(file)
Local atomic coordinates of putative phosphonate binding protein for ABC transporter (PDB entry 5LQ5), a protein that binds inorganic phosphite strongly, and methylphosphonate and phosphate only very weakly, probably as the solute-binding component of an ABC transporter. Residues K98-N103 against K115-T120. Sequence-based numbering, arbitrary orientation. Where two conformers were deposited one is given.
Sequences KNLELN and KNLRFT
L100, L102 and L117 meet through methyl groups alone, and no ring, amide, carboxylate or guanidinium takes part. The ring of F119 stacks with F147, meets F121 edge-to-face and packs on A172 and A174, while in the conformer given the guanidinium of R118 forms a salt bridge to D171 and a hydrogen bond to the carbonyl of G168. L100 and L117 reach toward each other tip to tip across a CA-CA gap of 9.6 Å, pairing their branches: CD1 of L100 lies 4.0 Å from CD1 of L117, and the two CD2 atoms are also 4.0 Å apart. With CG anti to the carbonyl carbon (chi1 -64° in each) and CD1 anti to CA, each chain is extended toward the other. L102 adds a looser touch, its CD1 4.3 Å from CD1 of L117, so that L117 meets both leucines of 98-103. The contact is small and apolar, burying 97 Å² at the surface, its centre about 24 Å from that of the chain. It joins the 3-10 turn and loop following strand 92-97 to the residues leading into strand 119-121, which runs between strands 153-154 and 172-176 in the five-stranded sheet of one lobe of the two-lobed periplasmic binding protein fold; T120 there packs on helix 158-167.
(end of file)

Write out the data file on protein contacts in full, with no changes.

Local atomic coordinates of putative phosphonate binding protein for ABC transporter (PDB entry 5LQ5), a protein that binds inorganic phosphite strongly, and methylphosphonate and phosphate only very weakly, probably as the solute-binding component of an ABC transporter. Residues K98-N103 against K115-T120. Sequence-based numbering, arbitrary orientation. Where two conformers were deposited one is given.
Sequences KNLELN and KNLRFT
L100, L102 and L117 meet through methyl groups alone, and no ring, amide, carboxylate or guanidinium takes part. The ring of F119 stacks with F147, meets F121 edge-to-face and packs on A172 and A174, while in the conformer given the guanidinium of R118 forms a salt bridge to D171 and a hydrogen bond to the carbonyl of G168. L100 and L117 reach toward each other tip to tip across a CA-CA gap of 9.6 Å, pairing their branches: CD1 of L100 lies 4.0 Å from CD1 of L117, and the two CD2 atoms are also 4.0 Å apart. With CG anti to the carbonyl carbon (chi1 -64° in each) and CD1 anti to CA, each chain is extended toward the other. L102 adds a looser touch, its CD1 4.3 Å from CD1 of L117, so that L117 meets both leucines of 98-103. The contact is small and apolar, burying 97 Å² at the surface, its centre about 24 Å from that of the chain. It joins the 3-10 turn and loop following strand 92-97 to the residues leading into strand 119-121, which runs between strands 153-154 and 172-176 in the five-stranded sheet of one lobe of the two-lobed periplasmic binding protein fold; T120 there packs on helix 158-167.